All meetings in Wellfleet are remote only and can be watched online. Go to wellfleet-ma.gov and click on the meeting you want to watch, then follow the instructions on the agenda.
Friday, Sept. 17
- Shellfish Advisory Board, 10 a.m.
- 95 Lawrence Rd. Task Force, 10 a.m.
Monday, Sept. 20
- Affordable Housing Trust, 9 a.m.
Tuesday, Sept. 21
- Board of Health, Conservation Commission, and Wastewater Committee discussion of enhanced systems and regulations, 1 p.m.
Wednesday, Sept. 22
- Wellfleet Environmental Protection Draft Regulations Review, 2 p.m.
Thursday, Sept 23
- Zoning Board of Appeals, 7 p.m.
How Green Is Green?
The sixth item on the agenda for the cemetery commission meeting on Sept. 10 was the latest draft of “Green Burial Guidelines.” According to Nancy Vail, the Wellfleet assessor and a cemetery commissioner, the implicit question that animated the discussion was “how green is green?”
In the 1970s, she explained, concrete burial vaults designed to protect the casket were not required. When was that requirement put in and why?
In order to facilitate green burials, which are defined in the current Wellfleet Cemetery Rules and Regulations as “a burial that allows the body to decompose naturally, returning all elements to the earth through environmentally sound practices,” must a separate section of the cemetery be set aside, or can green graves be interspersed among vaulted graves? Are grave markers compatible with green burial? If so, must they be flush with the ground or can they be raised?
What kind of decorations, if any, are permissible? Must every decoration be absolutely biodegradable, or can there be a system of regular maintenance that removes decorations after, for instance, an annual family commemoration?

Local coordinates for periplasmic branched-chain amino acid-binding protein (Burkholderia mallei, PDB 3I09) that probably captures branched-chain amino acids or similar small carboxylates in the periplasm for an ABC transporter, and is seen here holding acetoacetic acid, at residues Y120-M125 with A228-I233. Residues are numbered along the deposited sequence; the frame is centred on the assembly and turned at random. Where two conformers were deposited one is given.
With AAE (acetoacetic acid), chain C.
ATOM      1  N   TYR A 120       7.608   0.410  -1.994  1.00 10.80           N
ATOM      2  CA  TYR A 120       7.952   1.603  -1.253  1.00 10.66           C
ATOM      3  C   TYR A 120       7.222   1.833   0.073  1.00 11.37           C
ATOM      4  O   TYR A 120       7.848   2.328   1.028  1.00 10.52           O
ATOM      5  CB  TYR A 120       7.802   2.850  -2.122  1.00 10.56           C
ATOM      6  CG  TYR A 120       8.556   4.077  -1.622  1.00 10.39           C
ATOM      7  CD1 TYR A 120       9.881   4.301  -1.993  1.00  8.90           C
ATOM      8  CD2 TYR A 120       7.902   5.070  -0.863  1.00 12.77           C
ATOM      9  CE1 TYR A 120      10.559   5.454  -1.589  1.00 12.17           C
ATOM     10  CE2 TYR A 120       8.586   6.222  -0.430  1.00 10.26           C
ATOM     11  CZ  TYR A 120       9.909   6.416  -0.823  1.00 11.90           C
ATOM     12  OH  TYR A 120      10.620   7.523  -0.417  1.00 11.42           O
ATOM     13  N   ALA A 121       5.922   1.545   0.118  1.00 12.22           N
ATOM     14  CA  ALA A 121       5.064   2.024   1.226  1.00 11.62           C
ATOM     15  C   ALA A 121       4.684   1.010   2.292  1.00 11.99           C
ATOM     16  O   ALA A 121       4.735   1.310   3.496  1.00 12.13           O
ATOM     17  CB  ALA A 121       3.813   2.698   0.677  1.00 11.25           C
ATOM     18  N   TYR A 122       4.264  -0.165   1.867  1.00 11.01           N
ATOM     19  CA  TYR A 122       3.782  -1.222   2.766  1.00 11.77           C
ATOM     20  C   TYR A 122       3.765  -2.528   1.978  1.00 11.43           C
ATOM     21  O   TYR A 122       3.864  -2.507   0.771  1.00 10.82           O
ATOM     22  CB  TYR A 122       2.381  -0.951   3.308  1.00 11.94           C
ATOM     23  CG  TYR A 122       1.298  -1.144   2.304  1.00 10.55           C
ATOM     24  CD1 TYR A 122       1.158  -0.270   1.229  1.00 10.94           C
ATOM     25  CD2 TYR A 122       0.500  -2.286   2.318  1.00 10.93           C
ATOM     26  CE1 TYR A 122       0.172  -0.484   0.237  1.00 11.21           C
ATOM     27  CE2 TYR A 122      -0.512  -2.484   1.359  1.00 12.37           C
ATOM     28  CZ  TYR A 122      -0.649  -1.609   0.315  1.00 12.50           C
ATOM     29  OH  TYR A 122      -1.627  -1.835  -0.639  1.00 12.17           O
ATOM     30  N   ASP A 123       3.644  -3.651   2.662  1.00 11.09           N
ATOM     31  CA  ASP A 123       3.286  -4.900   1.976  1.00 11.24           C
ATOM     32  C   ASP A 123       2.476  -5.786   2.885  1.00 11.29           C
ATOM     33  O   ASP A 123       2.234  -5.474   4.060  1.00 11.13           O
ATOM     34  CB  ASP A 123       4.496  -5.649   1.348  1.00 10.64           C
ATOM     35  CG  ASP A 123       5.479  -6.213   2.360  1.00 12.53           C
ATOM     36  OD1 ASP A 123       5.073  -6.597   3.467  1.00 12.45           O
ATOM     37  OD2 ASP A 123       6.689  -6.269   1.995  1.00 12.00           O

In order to resolve such questions through the development of comprehensive guidelines, green burials will be the only item on the commission’s Sept. 30 agenda.
Future (Shellfish) Farmers
As Shellfish Constable Nancy Civetta explains it, the usual way for a prospective shellfish farmer to get a grant is to apprentice to an experienced grant holder, then take over when the older shellfisherman retires.
There are regulations about who can be assigned a grant, but not every grant transfer looks the same.
At the select board meeting on Sept. 14, the addition of James Mulpeter to two grant licenses held by Jim O’Connell was on the agenda. Civetta recommended the transfer, writing that the combination of mentorship and apprenticeship in O’Connell’s and Mulpeter’s case was a “fine example of bringing the next generation of shellfish farmer into our community.”
Mulpeter apprenticed for O’Connell while at Union College, then earned a master’s degree from the University of Rhode Island in environmental management, and has been an apprentice with O’Connell since.
“James demonstrates a deep knowledge of and respect for the environment,” O’Connell wrote in support of the addition of Mulpeter to his grant license.
This combination of traditional practice with comprehensive environmental knowledge in young grant applicants is one reason Civetta said she is optimistic about the future of the shellfish industry in Wellfleet. —Tom Recchio